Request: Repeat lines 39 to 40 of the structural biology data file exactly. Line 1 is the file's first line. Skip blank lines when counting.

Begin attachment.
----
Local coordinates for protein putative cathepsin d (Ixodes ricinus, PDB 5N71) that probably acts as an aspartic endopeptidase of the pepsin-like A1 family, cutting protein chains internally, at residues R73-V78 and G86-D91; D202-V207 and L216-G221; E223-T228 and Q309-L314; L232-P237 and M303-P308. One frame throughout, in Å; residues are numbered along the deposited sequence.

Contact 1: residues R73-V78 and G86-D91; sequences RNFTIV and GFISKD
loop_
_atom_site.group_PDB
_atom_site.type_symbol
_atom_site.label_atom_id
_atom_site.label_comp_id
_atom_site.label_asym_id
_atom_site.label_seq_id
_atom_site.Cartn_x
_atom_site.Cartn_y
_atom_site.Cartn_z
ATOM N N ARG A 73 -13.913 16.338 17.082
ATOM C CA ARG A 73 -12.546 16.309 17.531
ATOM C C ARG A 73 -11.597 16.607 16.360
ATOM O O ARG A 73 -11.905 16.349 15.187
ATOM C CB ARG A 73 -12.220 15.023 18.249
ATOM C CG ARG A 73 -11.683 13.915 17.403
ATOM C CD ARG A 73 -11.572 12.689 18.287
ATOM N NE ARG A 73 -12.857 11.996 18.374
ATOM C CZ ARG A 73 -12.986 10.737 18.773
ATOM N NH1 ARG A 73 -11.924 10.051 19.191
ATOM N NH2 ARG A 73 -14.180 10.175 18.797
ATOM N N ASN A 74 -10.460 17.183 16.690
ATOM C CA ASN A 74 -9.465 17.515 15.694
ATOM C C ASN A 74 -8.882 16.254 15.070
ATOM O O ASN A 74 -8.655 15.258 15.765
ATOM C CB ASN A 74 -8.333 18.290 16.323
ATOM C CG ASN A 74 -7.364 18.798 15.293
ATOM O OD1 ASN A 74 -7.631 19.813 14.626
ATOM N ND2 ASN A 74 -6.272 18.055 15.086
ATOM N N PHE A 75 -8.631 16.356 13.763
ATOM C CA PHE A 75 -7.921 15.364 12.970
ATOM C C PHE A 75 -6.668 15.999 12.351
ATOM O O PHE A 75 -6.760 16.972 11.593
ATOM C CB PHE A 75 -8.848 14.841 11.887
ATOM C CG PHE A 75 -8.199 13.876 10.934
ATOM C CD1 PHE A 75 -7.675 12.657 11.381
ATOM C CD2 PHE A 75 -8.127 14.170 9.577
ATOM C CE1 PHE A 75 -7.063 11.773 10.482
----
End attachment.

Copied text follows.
ATOM C CD2 PHE A 75 -8.127 14.170 9.577
ATOM C CE1 PHE A 75 -7.063 11.773 10.482